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Gastronomy tourism in the new normal

By KATHY MORAN, The Philippine STAR Published Nov 11, 2020 4:00 pm

We have been under the claws of the pandemic for the better part of the year. And, although many improvements have taken place in terms of the county opening up industries more and more, still the threat of coronavirus continues to haunt us.

One of the industries that successfully continues to find ways for Filipinos to travel and experience more of our country is tourism.

Over the last two months we have seen more and more places opening up for us to travel to and visit — with all the necessary precautions in place.

In line with tourism efforts, the Department of Tourism (DOT) invited foodies to embark on "Food Trips" in the second leg of its virtual Kain Na! Food and Travel Festival 2020 last Nov. 3 to 6.

"Food has always been one of the Filipino’s travel motivations,” DOT Secretary Bernadette Romulo-Puyat said at the opening salvo. “And, as we slowly but surely reopen more and more tourist destinations, let us keep our appetite for ‘food trips’ with the exciting online offerings of Kain Na! 2020.”

The four-day virtual culinary festival started with the very enlightening “PROSPECTives” for Food and Gastronomy Tourism.  The two-hour session featured talks on global perspectives  and prospects on the way forward by Sandra Carvao, chief of Tourism Market Intelligence and Competitiveness at the UN World Tourism Organization; Erik Wolf, executive director and founder of the World Food Travel Association; Mongkon Wimonrat, assistant to the Permanent Secretary of the Ministry of Tourism and Sports of Thailand; and Jutamas (Jan) Wisansing, managing director of Perfect Link Consulting Group Company Limited as representatives of the working group on Food and Gastronomy Tourism in the ASEAN Region.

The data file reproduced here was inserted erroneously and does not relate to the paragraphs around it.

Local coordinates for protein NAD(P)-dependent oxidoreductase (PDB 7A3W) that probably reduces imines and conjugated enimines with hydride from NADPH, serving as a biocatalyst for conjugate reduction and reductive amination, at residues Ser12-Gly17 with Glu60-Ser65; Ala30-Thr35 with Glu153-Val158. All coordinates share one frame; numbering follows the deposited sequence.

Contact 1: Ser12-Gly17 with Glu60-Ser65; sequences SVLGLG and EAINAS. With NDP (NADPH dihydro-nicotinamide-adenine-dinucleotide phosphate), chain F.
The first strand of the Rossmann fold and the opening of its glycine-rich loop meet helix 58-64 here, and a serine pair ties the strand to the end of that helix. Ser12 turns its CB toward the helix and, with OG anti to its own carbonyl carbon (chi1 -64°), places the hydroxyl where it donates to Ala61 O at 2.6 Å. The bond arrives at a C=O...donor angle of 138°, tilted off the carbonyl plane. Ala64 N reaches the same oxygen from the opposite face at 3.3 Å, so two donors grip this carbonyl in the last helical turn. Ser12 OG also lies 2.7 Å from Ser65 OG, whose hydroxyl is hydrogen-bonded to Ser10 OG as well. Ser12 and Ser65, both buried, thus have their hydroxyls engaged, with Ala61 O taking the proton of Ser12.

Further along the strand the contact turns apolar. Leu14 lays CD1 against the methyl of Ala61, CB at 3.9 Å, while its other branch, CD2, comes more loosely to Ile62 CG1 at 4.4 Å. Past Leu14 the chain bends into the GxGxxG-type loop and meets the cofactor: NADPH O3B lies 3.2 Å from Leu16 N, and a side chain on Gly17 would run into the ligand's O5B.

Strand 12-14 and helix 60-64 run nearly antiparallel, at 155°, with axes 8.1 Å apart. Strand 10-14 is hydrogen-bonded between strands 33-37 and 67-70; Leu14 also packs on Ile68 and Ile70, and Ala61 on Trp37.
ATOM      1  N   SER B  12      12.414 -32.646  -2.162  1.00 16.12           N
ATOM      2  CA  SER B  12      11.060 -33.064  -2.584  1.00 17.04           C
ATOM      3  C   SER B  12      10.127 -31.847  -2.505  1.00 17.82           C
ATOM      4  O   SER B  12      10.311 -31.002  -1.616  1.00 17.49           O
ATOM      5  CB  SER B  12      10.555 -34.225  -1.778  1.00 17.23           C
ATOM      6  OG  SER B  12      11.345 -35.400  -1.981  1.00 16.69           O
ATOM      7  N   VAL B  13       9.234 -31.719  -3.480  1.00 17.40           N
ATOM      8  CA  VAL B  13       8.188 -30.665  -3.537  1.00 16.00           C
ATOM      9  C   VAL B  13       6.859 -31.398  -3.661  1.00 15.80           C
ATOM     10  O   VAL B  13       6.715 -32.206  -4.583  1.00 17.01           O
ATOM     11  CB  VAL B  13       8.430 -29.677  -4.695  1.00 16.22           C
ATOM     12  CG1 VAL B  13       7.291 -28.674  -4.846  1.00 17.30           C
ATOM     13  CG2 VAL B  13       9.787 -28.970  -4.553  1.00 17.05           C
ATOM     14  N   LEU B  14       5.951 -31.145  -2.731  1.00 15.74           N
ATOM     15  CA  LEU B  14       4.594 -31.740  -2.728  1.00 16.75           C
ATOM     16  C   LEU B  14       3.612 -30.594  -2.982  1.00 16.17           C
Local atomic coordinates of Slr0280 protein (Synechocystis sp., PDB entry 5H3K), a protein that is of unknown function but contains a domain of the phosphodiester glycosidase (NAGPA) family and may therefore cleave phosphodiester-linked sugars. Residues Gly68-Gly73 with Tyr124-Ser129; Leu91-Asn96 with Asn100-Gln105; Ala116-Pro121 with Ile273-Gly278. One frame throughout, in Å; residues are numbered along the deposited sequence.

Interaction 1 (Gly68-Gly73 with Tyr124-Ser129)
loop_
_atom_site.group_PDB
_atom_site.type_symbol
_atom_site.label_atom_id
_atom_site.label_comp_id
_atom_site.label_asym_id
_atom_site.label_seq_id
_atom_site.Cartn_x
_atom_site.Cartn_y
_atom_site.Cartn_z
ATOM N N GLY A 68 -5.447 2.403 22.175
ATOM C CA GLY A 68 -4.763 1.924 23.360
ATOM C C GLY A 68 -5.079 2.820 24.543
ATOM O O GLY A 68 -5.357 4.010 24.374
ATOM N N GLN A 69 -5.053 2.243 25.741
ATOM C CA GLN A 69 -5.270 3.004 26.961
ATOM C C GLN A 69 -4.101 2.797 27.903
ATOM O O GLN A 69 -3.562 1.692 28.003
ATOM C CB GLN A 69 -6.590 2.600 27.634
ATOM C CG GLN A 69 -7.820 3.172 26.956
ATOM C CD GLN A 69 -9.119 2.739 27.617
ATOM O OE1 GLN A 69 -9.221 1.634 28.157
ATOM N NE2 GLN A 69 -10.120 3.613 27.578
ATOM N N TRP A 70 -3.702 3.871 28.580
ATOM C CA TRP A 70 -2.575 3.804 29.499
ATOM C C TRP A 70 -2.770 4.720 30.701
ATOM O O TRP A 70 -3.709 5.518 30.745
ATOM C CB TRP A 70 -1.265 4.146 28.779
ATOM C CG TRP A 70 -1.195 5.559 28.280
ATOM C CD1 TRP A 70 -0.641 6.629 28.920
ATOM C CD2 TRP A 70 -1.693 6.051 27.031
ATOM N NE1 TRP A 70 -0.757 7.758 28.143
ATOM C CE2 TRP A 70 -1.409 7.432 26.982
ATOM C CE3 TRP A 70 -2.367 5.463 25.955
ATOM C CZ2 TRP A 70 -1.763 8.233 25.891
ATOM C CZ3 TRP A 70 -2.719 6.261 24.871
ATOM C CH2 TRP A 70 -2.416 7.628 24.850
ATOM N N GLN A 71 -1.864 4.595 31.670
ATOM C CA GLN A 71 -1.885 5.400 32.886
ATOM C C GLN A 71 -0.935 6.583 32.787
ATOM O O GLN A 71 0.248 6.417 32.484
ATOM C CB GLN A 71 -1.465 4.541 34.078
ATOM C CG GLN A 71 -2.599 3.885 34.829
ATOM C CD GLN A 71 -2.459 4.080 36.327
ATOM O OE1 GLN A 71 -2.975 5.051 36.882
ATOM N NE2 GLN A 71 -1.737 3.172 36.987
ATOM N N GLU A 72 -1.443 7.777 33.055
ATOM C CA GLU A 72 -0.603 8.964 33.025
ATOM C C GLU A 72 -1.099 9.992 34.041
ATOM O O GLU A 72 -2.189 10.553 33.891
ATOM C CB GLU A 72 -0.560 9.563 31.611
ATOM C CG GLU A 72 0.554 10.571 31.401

“We are living through one of the most unprecedented crises in gastronomy tourism," began Carvao. “We lost around 70 percent of international tourist arrivals in the first eight months of 2020. We will probably end 2020 between 70 and 80 percent decline. We can expect two years and a half to four years to see the rebound of international travel to the levels of 2019.”

Gastronomy tourism has been, for the last five to seven years, one of the most important segments of tourism development. There is an increasing trend of tourists travelling to one site specifically motivated by gastronomy tourism. Carvao added that, if for tourism the main purpose is travelling to the destination, tourists value the travel experience as they discover the gastronomy experience as well.

“It is important to develop an authentic and credible storyline about the destination’s gastronomy to make sure that the focus is on local gastronomy. Local gastronomy has a cultural heritage,” she said. “Maximize technology, like social media, as a driver for developing gastronomy tourism.”

It was a common theme during the talk that we as a country must start now to create country-wide gastronomy tourism, with all involved in the tourism sector — government and private — working together to prepare the country for the time when tourism will go back to full swing.

She added that gastronomy tourism is one of the factors that can contribute to the sustainable development of tourism.

“It is important that if the country wants to do trail tourism, it must be themed with specific commodities in mind,” shared Erik Wolf, executive director and founder of the World Food Travel Association. “You might like to think of the ‘Mango Trail’ or the ‘Chocolate Trail’ — things like that.”

One of the studies that his group did was psychology profiling of the kinds of tourists in 2010. This study confirmed that there are different kinds of food travellers.

“One of the things that destinations do is that they say they are going to market to the foodies,” he added. “They are all the same. But, they are not all the same. There are actually 13 different kinds of food-loving travelers. ‘Gourmet’ is actually way down in the list as No. 9. The news is when people come to a country, they want the local food.”

He added that vegetarian travellers are a big market with lots of opportunity.